Oxford is a city in, and the county seat of, Lafayette County, Mississippi, United States. Founded in 1837, it was named after the British university city of Oxford in hopes of having the state university located there, which it did successfully attract.
As of the 2010 US Census, the population is 18,916; the Census Bureau estimates the city's 2013 population at 20,865. Oxford is the home of the University of Mississippi, founded in 1848, also commonly known as "Ole Miss".
A British double-decker tourist bus and the Mississippi state flag contrast beside the Lafayette County Courthouse in Oxford, Mississippi, during the 2007 Double Decker Festival
Oxford and Lafayette County were formed from lands ceded by the Chickasaw in the Treaty of Pontotoc Creek in 1832. The county was organized in 1836, and in 1837 three pioneers—John Martin, John Chisom, and John Craig—purchased land from Hoka, a female Chickasaw landowner, as a site for the town. They named it Oxford, intending to promote it as a center of learning in the Old Southwest. In 1841, the Mississippi legislature selected Oxford as the site of the state university, which opened in 1848.
During the American Civil War, Oxford suffered invasion by federal troops under Generals Ulysses S. Grant and William T. Sherman in 1862; in 1864 Major General Andrew Jackson Smith burned the buildings in the town square, including the county courthouse. In the postwar Reconstruction Era, the town recovered slowly, aided by federal judge Robert Andrews Hill, who secured funds to build a new courthouse in 1872. During this period many African American freedmen moved from farms into town and established a neighborhood known as "Freedmen Town", where they built houses, businesses, churches and schools, and exercised all the rights of citizenship. Even after Mississippi disfranchised most African Americans in the Constitution of 1890, they continued to build their lives in the face of discrimination.
During the Civil Rights Movement, Oxford drew national attention in the Ole Miss riot of 1962. State officials, including Governor Ross Barnett, prevented James Meredith, an African American, from enrolling at the University of Mississippi, even after the federal courts had ruled that he be admitted. In late September 1962, President John F. Kennedy, following secret face-saving negotiations with Barnett, ordered United States Marshals to accompany Meredith, while Barnett agreed to use Highway State Police to keep the peace. Thousands of armed "volunteers" flowed into the Oxford area. Meredith traveled to Oxford under armed guard to register, but riots by segregationists broke out in protest of his admittance. That evening, cars were burned, federal marshals were pelted with rocks, bricks and small arms fire, and university property was damaged by three thousand rioters. Two men were killed by gunshot wounds. The riot spread into adjacent areas of the city of Oxford. Order was finally restored to the campus with the early morning arrival of nationalized Mississippi National Guard and regular U.S. Army units, who camped in the City.
According to the United States Census Bureau, the city has a total area of 10.0 square miles (26 km2), of which 10.0 square miles (26 km2) is land and 0.10% is water.
The city is located in the North Central Hills region of Mississippi. The region is known for its heavily forested hills made up of red clay. The area is higher and greater in relief than areas to the west (such as the Mississippi Delta or loess bluffs along the Delta), but lower in elevation than areas in Northeast Mississippi. The changes in elevation can really be noticed when traveling on the Highway 6 bypass since the east-west highway tends to transect many of the north-south ridges. Downtown Oxford sits on one of these ridges and the University of Mississippi sits on another one, while the main commercial corridors on either side of the city sit in valleys.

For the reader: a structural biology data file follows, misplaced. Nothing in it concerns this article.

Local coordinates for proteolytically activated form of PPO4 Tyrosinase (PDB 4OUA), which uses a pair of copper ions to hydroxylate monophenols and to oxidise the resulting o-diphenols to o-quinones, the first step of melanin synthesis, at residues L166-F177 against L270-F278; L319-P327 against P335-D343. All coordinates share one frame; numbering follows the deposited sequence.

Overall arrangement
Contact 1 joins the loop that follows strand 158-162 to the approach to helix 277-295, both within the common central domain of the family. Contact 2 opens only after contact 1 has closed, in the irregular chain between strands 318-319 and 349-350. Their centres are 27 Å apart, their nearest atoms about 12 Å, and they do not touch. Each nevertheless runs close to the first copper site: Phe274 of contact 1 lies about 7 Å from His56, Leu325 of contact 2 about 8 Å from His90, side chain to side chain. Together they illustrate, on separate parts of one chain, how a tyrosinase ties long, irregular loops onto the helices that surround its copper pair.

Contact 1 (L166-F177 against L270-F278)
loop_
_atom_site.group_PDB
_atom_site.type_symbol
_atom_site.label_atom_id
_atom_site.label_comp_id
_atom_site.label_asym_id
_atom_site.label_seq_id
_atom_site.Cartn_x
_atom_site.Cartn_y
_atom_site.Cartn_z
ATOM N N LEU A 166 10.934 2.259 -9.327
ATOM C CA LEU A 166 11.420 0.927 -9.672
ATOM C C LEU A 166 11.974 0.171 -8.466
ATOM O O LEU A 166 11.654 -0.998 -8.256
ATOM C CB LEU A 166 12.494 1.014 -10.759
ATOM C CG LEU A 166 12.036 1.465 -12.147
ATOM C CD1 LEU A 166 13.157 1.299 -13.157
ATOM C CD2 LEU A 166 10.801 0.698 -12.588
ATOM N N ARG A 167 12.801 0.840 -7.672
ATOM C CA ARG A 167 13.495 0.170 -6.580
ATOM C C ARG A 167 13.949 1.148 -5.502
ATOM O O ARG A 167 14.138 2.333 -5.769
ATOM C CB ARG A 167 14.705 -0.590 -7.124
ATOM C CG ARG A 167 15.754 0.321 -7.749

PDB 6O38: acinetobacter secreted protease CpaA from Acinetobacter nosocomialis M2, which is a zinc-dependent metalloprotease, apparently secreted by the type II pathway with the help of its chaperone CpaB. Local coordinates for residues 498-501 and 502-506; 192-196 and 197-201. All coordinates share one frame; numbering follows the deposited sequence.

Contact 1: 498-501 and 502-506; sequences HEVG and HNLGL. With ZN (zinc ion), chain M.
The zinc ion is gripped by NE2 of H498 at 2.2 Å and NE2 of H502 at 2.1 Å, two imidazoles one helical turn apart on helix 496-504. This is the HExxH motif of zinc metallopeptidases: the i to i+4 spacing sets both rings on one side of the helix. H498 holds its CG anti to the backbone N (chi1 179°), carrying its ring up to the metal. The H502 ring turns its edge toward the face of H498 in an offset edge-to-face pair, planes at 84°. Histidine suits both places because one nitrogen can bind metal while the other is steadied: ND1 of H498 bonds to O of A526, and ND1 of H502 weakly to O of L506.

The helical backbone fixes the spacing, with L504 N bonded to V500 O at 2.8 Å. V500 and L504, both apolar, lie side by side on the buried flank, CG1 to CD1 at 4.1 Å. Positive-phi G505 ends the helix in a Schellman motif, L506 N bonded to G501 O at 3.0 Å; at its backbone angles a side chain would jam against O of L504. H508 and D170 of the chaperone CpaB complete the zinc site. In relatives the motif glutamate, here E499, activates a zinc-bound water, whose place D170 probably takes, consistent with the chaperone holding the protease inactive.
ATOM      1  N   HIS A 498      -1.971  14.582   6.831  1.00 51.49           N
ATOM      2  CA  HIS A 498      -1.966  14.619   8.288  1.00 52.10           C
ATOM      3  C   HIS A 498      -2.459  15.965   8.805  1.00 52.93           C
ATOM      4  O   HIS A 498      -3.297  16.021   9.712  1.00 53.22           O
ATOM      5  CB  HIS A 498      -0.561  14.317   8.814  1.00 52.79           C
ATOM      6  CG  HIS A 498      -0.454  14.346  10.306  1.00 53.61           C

Oxford is located at the confluence of highways from eight directions: Mississippi Highway 6 (now co-signed with US-278) runs west to Batesville and east to Pontotoc; Highway 7 runs north to Holly Springs and south to Water Valley. Highway 30 goes northeast to New Albany; highway 334 ("Old Highway 6") southeast to Toccopola; Taylor Road southwest to Taylor, and highway 314 ("Old Sardis Road") northwest, formerly to Sardis but now to the Clear Creek Recreation Area on Sardis Lake.
The streets in the downtown area follow a grid pattern with two naming conventions. Many of the north-south streets are numbered from west to east, beginning at the old railroad depot, with numbers from four to nineteen. The place of "Twelfth Street," however, is taken by North and South Lamar Boulevard (formerly North and South Streets). The east-west avenues are named for the U.S. presidents in chronological order from north to south, from Washington to Cleveland; here again, there are gaps: John Quincy Adams would be indistinguishable from John Adams; "Polk Avenue" is replaced by University Avenue, and "Arthur Avenue" is lacking.
The median income for a household in the city was $38,872, and the average household income was $64,643. The per capita income for the city was $29,195. About 12% of families and 32.3% of the population were below the poverty line.
The City of Oxford is served by two public school districts, Oxford School District and Lafayette County School District, and three private schools, Oxford University School, Regents School of Oxford and Magnolia Montessori. Oxford is partially the home of the main campus of the University of Mississippi, known as "Ole Miss" (much of the campus is in University, Mississippi, an unincorporated enclave surrounded by the City of Oxford), and of the Lafayette-Yalobusha Center of Northwest Mississippi Community College. The North Mississippi Japanese Supplementary School, a Japanese weekend school, is operated in conjunction with the University of Mississippi, with classes held on campus.